Simon was born in 1951, and attended private school in Kenya until he was 12. “When I was 13, I was sent to boarding school in Shrewsbury (England). I went there from 1964 to 1969. Then I left Shrewsbury, started studying agriculture, very briefly, started studying economics, left that... it was during this period when I met my wife (to be), Libba. We got married in 1976.”
Simon Marrian found his niche selling a gourmet product to people starved for foodstuffs other than local produce. “When we started smoking fish in 1979 we had a sort of captive market. There were a lot of upscale lodges and hotels in Kenya, places like the Mt. Kenya Safari Club, the Ark, the Muthaiga Club, Governors Camp, and Tree Tops. Kenya had a very good supply of fruit and vegetables, but they needed something extra to put on the menu.” Marrian purchased tuna, sailfish and marlin from the Indian Ocean fishing fleet, or from the extensive sport fishing community.
He even brought an innovation or two to the smoked fish industry. “I smoked yellow fin tuna in Kenya, because it was readily available in the Indian Ocean. We actually pioneered that product, and became the first smoke house to cold-smoke tuna in the U.S.”
Son Jason came in 1978, and daughter Keaton in 1980. And with that new family came a realization that the Africa that was growing up around them wasn’t stable enough to build a future on. Wild areas that were once just wild were now wild and dangerous.
“In 1983 my partner bought me out. We had basically decided we wanted to move to the United States.” He came to the area because of its proximity to the great marketplace of New York City.
Samaki prepares Eastern Nova, Irish and Atlantic smoked salmon, vodka dill smoked salmon, pastrami salmon, and smoked trout, sable, whitefish and tuna. They also prepare kippered salmon and gravlachs. Their fish comes from Chile, Ireland, Denmark, Norway and Scotland.
The cold-smoke process has several stages. Fish is readied then cured in salt and brown sugar, rinsed and smoked, and then put through the slicer and vacuum-packed for delivery to an impressive array of clientele. Russ & Daughters Appetizing, Barney Greengrass, Citarella, Fairway Markets, Zabar’s, Agata and Valentina, Whole Foods, Food Emporium, and Le Pain Quotidien all buy from Samaki.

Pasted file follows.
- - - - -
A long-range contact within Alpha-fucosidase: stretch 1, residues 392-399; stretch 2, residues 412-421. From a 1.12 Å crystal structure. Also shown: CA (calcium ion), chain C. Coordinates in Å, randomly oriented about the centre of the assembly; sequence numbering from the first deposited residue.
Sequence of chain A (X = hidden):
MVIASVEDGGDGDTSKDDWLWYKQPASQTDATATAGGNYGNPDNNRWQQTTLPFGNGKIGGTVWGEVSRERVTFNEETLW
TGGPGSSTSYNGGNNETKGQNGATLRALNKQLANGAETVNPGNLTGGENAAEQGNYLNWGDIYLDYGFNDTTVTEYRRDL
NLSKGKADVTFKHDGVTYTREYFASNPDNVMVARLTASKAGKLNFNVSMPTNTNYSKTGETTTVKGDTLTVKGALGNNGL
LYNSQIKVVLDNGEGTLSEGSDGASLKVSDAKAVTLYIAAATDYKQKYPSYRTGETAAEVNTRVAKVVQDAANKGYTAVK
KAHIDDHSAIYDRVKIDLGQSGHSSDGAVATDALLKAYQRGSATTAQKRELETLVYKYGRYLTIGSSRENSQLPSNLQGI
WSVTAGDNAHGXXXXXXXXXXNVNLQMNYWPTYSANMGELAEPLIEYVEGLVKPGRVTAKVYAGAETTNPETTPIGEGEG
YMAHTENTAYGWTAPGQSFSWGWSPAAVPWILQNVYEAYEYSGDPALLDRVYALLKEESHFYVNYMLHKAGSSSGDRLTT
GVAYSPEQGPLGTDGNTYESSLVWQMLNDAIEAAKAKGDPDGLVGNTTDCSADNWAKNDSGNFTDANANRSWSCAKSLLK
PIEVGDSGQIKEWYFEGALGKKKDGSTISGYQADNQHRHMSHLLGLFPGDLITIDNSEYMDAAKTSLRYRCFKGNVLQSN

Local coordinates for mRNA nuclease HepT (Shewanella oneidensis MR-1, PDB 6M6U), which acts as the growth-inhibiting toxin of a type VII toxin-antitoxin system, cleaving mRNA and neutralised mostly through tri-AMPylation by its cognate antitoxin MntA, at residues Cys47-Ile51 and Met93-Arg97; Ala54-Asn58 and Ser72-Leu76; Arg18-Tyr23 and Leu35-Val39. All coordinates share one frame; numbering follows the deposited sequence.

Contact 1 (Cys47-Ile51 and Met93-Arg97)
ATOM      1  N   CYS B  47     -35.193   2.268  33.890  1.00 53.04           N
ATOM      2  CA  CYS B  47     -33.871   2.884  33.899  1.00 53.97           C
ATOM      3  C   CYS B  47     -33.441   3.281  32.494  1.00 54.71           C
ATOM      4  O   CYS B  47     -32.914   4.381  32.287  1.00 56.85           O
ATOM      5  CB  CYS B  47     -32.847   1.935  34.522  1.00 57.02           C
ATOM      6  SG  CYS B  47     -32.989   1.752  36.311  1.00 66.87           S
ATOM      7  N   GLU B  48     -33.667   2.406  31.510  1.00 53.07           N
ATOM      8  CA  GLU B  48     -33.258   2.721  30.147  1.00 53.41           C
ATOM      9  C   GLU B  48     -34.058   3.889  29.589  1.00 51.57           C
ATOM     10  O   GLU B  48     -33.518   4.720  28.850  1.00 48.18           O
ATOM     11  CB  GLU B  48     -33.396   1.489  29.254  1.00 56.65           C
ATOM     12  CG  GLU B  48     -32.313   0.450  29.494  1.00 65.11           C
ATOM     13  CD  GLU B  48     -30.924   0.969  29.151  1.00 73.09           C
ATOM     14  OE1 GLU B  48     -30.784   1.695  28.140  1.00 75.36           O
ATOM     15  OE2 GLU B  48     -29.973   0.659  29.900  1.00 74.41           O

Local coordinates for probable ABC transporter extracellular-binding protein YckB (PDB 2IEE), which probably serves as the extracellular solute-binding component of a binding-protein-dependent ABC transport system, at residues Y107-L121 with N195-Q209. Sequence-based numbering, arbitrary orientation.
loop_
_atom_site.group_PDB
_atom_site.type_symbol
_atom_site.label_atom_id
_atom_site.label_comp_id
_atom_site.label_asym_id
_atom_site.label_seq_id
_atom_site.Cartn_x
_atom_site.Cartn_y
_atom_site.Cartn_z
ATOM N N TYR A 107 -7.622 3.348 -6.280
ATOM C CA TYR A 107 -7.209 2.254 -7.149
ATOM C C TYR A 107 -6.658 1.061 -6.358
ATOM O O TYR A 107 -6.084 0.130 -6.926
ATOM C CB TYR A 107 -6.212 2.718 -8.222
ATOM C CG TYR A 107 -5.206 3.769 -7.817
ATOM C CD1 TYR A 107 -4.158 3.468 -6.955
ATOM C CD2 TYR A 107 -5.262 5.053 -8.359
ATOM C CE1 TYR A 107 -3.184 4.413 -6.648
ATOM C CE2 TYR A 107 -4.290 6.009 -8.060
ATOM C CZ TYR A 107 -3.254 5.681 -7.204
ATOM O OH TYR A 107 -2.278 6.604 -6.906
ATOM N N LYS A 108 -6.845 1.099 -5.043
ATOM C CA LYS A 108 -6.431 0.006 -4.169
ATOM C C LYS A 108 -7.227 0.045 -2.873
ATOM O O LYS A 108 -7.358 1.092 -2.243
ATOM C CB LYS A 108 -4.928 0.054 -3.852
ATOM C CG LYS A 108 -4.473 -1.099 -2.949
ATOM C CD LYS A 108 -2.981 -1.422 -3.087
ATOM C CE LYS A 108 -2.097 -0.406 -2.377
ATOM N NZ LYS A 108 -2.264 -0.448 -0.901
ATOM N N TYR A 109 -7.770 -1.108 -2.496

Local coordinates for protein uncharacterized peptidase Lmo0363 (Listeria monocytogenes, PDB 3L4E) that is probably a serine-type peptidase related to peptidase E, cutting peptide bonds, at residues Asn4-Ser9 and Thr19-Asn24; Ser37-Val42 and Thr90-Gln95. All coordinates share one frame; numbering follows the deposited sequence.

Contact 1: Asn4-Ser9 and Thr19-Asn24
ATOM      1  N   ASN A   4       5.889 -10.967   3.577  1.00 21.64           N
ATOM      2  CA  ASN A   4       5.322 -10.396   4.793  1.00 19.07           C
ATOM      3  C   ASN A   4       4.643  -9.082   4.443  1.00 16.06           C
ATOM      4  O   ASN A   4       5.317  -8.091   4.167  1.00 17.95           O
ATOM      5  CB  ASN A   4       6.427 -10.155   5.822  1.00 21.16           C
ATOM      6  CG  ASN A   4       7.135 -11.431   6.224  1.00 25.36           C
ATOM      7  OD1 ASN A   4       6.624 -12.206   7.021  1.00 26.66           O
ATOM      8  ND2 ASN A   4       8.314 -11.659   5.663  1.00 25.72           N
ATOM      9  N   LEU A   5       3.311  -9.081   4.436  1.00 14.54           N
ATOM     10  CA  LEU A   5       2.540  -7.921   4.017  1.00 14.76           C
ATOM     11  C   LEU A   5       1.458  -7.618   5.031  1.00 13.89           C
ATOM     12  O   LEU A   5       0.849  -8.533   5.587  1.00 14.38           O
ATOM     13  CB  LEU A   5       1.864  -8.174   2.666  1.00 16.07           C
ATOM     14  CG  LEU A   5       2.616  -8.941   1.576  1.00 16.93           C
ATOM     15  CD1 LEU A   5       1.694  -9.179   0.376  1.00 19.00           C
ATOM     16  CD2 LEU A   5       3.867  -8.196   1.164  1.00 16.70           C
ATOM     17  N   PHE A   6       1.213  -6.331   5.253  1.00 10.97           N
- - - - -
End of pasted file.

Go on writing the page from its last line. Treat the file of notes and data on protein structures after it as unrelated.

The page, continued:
Samaki’s kilns produce a half-ton of fish each, per day, he said. Simon Marrian opened one to show the tall rolling racks layered with pans of white and rosy-colored fish in the center of the dark, smoking space. Eight fans waft smoke constantly over the fish. “We keep it at 80 (Fahrenheit). You don’t want it to get too hot,” he explained. “It’ll change the texture.” The process is also very dependent upon the ambient humidity. “If you can suck the humidity out, you can cure it in a much shorter period of time,” he said. That time could vary for him from between eight and 12 hours. His process is though about quality. Larger operations focus on rate of production. “Mechanical kilns try to speed up the whole process,” he said. They will produce smoked fish at up to half the time as Samaki, but those extra four hours under the Samaki smoking process make a great difference in flavor.
Venture and adventure suffuse the sprawling story of Samaki, that spans thousands of miles and three generations. I asked Simon Marrian if there was a Swahili word that could tie the strings of events that led from England to Kenya and ultimately to Port Jervis. He thought for a time, then found one.
“Harambee,” he said, “‘bay’ at the end. It means like pull together, pulling it all together.
By James A. Bridge